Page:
Big Switch Networks, one of the leading startups in the burgeoning software-defined network space, has scored a coup by hiring away one of the key executives in rival Cisco Systems' SDN efforts.
Big Switch on May 6 announced Prashant Gandhi is now vice president of product management, overseeing the company's Open SDN Suite, which Big Switch introduced in November 2012.
Gandhi's move is a blow to Cisco. The executive had his hands on a wide range of networking products, such as the Cisco Nexus 7000 switch. At the same time, Gandhi—who had been senior director of product management and marketing for Cisco's data center unit—was a key player in the development of Cisco's Open Network Environment (ONE), the company's SDN effort that includes the Cisco ONE Controller.
Gandhi also was instrumental in the development of Cisco's Nexus 1000V virtual switch and VXLAN-based network virtualization efforts and the company's SDN and cloud network product and go-to-market strategies.
"Prashant is supremely qualified, given his extensive data center experience in both physical and virtual networking, as well as a deep productization and go-to-market expertise," Guido Appenzeller, Big Switch co-founder and CEO, said in a statement. "We are excited to have him on board as we accelerate commercialization of Big Switch products and technologies."
SDN promises to create more flexible, scalable and programmable networks by removing network intelligence from complex and expensive physical switches and routers and putting it onto software-based controllers. As enterprises and service providers have embraced virtualization in servers and storage, traditional networks were seen as bottlenecks in creating more automated, dynamic and scalable data centers. The hope is that SDNs and network-function virtualization (NFV) changes all that.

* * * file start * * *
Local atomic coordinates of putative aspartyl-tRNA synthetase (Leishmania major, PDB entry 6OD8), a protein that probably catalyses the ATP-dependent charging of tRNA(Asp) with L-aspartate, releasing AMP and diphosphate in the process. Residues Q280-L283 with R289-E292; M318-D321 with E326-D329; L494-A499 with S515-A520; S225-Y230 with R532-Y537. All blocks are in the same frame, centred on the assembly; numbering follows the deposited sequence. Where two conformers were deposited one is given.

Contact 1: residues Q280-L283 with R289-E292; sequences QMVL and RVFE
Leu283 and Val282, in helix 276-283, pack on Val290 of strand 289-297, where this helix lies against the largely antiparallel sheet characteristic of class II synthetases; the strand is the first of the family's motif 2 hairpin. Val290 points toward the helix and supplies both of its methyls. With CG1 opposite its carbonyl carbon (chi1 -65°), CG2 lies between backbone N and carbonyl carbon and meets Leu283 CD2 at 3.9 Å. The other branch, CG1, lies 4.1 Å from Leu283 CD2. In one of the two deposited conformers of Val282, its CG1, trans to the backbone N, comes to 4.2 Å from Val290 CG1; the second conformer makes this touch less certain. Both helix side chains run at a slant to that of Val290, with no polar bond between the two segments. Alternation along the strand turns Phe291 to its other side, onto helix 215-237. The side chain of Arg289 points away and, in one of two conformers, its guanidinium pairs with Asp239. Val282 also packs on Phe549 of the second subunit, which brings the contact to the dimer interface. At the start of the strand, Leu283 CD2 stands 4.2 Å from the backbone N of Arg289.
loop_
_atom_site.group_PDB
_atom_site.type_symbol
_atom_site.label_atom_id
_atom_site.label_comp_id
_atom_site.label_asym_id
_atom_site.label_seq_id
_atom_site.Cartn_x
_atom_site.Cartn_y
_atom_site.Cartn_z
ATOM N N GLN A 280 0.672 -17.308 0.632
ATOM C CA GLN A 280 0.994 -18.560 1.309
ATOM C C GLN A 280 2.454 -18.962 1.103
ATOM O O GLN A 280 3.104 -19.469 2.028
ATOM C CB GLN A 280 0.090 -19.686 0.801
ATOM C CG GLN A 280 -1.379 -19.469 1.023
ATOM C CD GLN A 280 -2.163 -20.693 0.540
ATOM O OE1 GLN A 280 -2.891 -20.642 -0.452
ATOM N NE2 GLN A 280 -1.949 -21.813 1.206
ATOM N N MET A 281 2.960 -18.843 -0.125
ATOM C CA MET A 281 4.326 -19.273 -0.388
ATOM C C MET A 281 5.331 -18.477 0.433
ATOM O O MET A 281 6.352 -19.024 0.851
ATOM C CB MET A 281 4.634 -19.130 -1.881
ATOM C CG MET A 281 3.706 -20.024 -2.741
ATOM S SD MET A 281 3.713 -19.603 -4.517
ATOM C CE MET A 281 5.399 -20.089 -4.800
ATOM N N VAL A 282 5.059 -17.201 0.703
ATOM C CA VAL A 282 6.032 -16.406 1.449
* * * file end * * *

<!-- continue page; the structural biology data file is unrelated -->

The SDN field has become a highly competitive one over the past few years. Established vendors like Cisco, Juniper Networks and Hewlett-Packard are bringing together their SDN strategies, while a range of startups—including Big Switch—are looking to establish themselves in the space. At the same time, data center stalwarts like Dell, VMware and Oracle are looking to bring SDN capabilities to their data center solution offerings, either through in-house development or acquisitions.
Big Switch is seen as an increasingly important player in the market. The company's Open SDN Suite includes the Big Network Controller platform, Big Tap network monitoring tool and Big Virtual Switch, a network virtualization application. Big Switch is a strong proponent of the OpenFlow controller protocol, a technology that Cisco has not fully embraced.
The company has raised more than $45 million, including a $6.5 million investment by giant chip maker Intel.
Gandhi had been with Cisco before leaving to help found and lead Rohati Systems. He returned to Cisco in 2009 when the networking vendor bought Rohati.
"Since the successful completion of the integration of Rohati technologies within Cisco's Data Center Group, I have been searching for a unique opportunity in the rapidly forming software-defined networking market," he said in a statement. "Big Switch Networks is the leader in SDN with the best team, the best technology and the best customer traction, so the choice was clear. Customers are very eager to bring commercial-grade SDN solutions into their networks, and I look forward to helping this market move quickly to maturity."
Gandhi's departure is not the first time an SDN executive has left for another company. In October 2012, David Meyer, a 15-year Cisco veteran who was focusing on SDN and OpenFlow, left the company to become chief technology officer and chief scientist at Brocade. Around the same time, Tom Black, a vice president dealing with Cisco's ONE effort, reportedly left for Arista Networks.
In late 2011, Cisco hired David Ward away from Juniper. Ward, vice president of engineering, chief technology officer and chief architect who has been a key executive in the Cisco ONE effort, reportedly was promoted to senior vice president in the wake of Gandhi's departure.
Cisco is taking on the SDN trend, not only with the ONE initiative, but also through Insieme, a "spin-in" company created by Cisco that will focus on SDN technologies. Cisco invested $100 million to create the startup and has an option to eventually buy the company for $750 million.